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When Land Use and Antitrust Collide: The Curious Case of Wegmans v. Shop Rite

Publisher: Day Pitney Alert
November 19, 2015

On November 12, the U.S. Court of Appeals for the Third Circuit issued a decision reversing the U.S. District Court for the District of New Jersey, and holding that Village Supermarkets, Inc. (Village), which attempted to thwart the plans of Hanover 3201 Realty LLC (Hanover Realty) to develop its property with a competitor supermarket, may be subject to an antitrust claim brought by Hanover Realty. 

The case began when Village learned that Wegmans was looking to construct a supermarket on property owned by Hanover Realty approximately two miles from an existing Village-owned Shop Rite. Under Wegmans' agreement with Hanover Realty, Hanover Realty was to obtain the required permits for the construction of the Wegmans supermarket within two years, or Wegmans could terminate the contract. Hanover Realty initially applied for a flood hazard area permit from the NJDEP. Village filed numerous objections to Hanover Realty's application, which the NJDEP ultimately found were without merit. Hanover Realty likewise sought a wetlands permit from the NJDEP for the project. Village made numerous filings with the NJDEP and the U.S. Fish and Wildlife Service in opposition to Hanover Realty's wetlands permit. Ultimately, the NJDEP issued the requested permit subject to conditions. In addition, Hanover Realty sought a major street intersection permit from the NJDOT in connection with improvements to a nearby intersection in connection with the Wegmans' project. Village again objected to Hanover Realty's application. The NJDOT ultimately recommended that Hanover Realty negotiate a modification of an existing agreement with the NJDOT. Lastly, after Hanover Realty received approval of its final site plan and request for a bulk variance, Village contested the approval by filing an appeal in lieu of prerogative writs challenging the approval with the New Jersey Superior Court. Ultimately Village's complaint was dismissed on both standing and substantive grounds.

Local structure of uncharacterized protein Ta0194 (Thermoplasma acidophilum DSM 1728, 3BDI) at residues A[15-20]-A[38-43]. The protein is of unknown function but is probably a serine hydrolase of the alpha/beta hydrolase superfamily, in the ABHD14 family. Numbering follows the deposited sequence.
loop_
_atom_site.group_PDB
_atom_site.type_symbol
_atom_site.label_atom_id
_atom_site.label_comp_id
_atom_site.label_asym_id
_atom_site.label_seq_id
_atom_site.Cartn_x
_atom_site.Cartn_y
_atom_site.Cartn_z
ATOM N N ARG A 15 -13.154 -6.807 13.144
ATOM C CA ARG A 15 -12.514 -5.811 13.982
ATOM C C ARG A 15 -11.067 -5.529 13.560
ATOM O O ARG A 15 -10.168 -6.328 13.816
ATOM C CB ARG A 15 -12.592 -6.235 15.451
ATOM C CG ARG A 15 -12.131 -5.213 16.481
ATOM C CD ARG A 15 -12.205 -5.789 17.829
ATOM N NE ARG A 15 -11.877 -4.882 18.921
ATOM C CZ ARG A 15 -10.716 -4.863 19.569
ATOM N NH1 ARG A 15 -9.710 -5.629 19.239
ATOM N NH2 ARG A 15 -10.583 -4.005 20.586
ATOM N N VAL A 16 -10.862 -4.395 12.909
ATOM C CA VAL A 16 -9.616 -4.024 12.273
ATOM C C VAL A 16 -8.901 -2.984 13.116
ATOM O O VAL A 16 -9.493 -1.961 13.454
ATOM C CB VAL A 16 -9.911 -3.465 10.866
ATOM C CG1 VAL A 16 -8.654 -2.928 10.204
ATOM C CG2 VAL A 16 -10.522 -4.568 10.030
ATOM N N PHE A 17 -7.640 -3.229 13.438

Hanover Realty then sued Village (and an affiliate) in the District Court for the District of New Jersey alleging violations of Section 2 of the Sherman Antitrust Act for "attempted monopolization of and conspiracy to monopolize the greater Morristown full-service supermarket market, and the greater Morristown full-service supermarket shopping center market" which was comprised of the market for supermarket rental space. The district court dismissed the complaint on the grounds that Hanover Realty did not have antitrust standing because it was neither a competitor nor a consumer in the constrained markets. Hanover Realty appealed the district court's dismissal to the Third Circuit.

The Third Circuit concluded that the district court took "too narrow a view of antitrust injury" in connection with Hanover Realty's claim for the attempted monopolization of the market for full-service supermarkets. It held that Hanover Realty "can establish that its injury was 'inextricably intertwined'" with Defendant's [Village's] anticompetitive conduct. The Third Circuit also found that Hanover Realty "sufficiently alleged that the ... activity here was undertaken without regard to the merits of the claims and for the purpose of using the governmental process to restrain trade," and therefore, Village was not entitled to immunity under the Noerr-Pennington doctrine, because its "conduct falls within the exception for sham litigation." As to the claim for attempted monopolization of the market for rental space, the Third Circuit held the district court was correct in finding that Hanover Realty had no standing because "Hanover Realty does not compete with Defendants in that market." The matter was remanded to the district court.

This decision by the Third Circuit has broad implications for property owners who attempt to challenge developments or land use approvals obtained by business competitors where the clear basis for those challenges relates to anticompetitive purposes. Thus, if the motives of competitors are anticompetitive in nature, those motives may be actionable under an antitrust violation theory. The case is Hanover 3201 Realty LLC v. Village Supermarkets, Inc., 2015 U.S. App. LEXIS 19694 (3d Cir. Nov. 12, 2015) (approved for publication).

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